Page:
But while Lieberman’s arguments are persuasive, the book doesn’t quite believe them. The climax of the novel is set in Pennsylvania, where Liebermann tries to intercept Mengele before the doctor can kill the father of one of the Hitler clones, Bobby Wheelock. Mengele outsmarts Liebermann and kills Mr. Wheelock, but young Bobby, with Hitler’s genes, turns out to be a deadlier opponent. The boy sets Dobermans on Mengele, killing him, and then coolly forces an injured Liebermann to cover up for him. Bobby’s not at all upset by the death of his father, but instead sees the whole situation as an opportunity to advance his own career as a filmmaker. (All the Hitler clones have artistic ambitions, as their prototype did.)
Bobby’s an unfeeling sociopath, which means that Mengele was (unfortunately for him) largely successful. Ira Levin makes eugenics works after all, even though—via his fictionalized persona, Liebermann—he clearly explained why it shouldn’t.
So why is the author less smart than his own character? The answer seems pretty straightforward; Levin has eugenics work in the novel because eugenics is a good basis for fun pulp adventure. Nazi ideology often reads like pulp in itself—so much so that Norman Spinrad’s 1972 novel The Iron Dream imagined that Hitler could have been a science-fiction novelist in another life.
Nazi antisemitism took the form of elaborate conspiracy theories not that far removed from the plots of books like The Boys from Brazil. And the idea that family bloodline determines one’s greatness is still a staple of pop fiction. Luke Skywalker, Harry Potter, Aquaman, and Superman all inherit their power and their extraordinary destinies from their powerful and extraordinary fathers.
“But all these ersatz Hitler clones can also make it hard to recognize actual fascists today, who may not look exactly like that original Führer.”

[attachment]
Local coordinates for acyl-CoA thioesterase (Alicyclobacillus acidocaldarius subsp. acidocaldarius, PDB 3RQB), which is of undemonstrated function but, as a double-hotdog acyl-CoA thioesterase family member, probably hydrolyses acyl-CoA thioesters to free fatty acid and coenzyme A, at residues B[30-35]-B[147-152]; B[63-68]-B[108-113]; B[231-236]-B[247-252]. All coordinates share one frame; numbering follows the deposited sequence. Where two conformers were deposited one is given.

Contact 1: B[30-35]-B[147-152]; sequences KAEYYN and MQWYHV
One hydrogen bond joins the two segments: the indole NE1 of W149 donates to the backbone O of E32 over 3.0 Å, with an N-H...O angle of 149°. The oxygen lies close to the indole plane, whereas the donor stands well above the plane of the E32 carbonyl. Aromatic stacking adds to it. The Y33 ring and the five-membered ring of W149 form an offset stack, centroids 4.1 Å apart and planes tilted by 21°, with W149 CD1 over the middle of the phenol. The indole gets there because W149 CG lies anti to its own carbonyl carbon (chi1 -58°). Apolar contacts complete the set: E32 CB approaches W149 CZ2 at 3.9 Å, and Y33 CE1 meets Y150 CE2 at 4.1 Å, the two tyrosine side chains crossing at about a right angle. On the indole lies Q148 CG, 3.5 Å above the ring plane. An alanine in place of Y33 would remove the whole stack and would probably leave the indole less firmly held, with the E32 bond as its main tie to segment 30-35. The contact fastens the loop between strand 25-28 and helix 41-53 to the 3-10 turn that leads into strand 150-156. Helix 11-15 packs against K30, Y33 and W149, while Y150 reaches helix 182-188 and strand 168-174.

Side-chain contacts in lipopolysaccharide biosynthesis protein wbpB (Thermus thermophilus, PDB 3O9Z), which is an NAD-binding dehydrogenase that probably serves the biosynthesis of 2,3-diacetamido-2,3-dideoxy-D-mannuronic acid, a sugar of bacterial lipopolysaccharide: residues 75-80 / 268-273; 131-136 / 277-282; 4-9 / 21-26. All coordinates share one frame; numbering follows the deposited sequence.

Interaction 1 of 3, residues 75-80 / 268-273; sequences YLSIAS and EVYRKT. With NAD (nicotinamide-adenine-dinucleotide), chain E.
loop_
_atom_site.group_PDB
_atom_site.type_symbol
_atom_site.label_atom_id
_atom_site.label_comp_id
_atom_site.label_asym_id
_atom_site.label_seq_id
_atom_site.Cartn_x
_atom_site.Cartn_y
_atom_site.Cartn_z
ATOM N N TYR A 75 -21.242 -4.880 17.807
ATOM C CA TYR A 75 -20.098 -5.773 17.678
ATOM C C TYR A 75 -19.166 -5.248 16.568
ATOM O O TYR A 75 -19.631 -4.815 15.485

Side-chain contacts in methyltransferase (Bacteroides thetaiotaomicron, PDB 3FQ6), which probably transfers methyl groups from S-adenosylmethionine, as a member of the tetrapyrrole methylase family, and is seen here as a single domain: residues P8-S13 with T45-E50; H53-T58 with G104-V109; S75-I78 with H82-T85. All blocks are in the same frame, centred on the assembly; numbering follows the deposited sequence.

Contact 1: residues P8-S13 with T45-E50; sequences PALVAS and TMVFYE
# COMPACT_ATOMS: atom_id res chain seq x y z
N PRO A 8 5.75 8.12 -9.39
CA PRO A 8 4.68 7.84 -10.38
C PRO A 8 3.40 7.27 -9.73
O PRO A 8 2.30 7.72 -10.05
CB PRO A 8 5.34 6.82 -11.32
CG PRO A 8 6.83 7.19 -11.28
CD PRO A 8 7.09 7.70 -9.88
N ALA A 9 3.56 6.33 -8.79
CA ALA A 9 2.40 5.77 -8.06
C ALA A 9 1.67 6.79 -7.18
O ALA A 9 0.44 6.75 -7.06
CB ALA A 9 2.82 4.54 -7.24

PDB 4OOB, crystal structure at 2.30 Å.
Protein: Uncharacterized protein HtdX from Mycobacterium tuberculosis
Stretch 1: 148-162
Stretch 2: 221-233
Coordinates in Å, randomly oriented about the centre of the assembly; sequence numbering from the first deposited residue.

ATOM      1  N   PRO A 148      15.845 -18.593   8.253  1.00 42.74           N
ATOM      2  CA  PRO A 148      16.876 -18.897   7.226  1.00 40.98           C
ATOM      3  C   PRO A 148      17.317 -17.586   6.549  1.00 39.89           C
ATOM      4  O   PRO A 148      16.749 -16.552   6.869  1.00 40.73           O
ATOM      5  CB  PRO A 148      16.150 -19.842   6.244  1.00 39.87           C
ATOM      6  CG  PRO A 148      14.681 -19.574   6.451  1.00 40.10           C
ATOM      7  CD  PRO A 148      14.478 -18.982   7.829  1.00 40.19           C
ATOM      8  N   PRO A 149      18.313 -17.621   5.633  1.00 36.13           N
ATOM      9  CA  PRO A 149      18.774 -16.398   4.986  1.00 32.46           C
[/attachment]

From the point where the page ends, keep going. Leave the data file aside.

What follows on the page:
This doesn’t mean that pop culture is inherently fascist. The chosen-by-blood trope is as much about King Arthur and traditions of royalty as it is about Nazi eugenics. But Nazis can be plugged into pulp tropes very easily. Mengele the character is partly the real-life monster who experimented on and murdered Jewish people out of egotism and racism. But he is also an analogue for Ira Levin and all those pulp creators who look at Hitler and think, “It would be a lot of fun to make more of these! For science! For world domination! That would be a plot!”
There’s obviously a certain satisfaction in foiling Mengele and even in having him (fictionally) torn apart by dogs. Nazis are evil, and pulp Nazis remind us of that, and give us a chance at revenge. But all these ersatz Hitler clones can also make it hard to recognize actual fascists today, who may not look exactly like that original Führer. When you’re looking for a mustache and a forelock, you might miss the well-dressed pundits calling for ethnic cleansing of immigrants, or the nice white ladies assaulting Black children at swimming pools, or the internationally renowned author threatening children’s websites which offer support to trans people. There are plenty of Anglophone traditions of bigotry and discrimination grown at home, not in any petri dish. Contra-The Boys From Brazil, and the pulp Nazi tradition in general, we don’t need Hitler DNA to lead us to hate.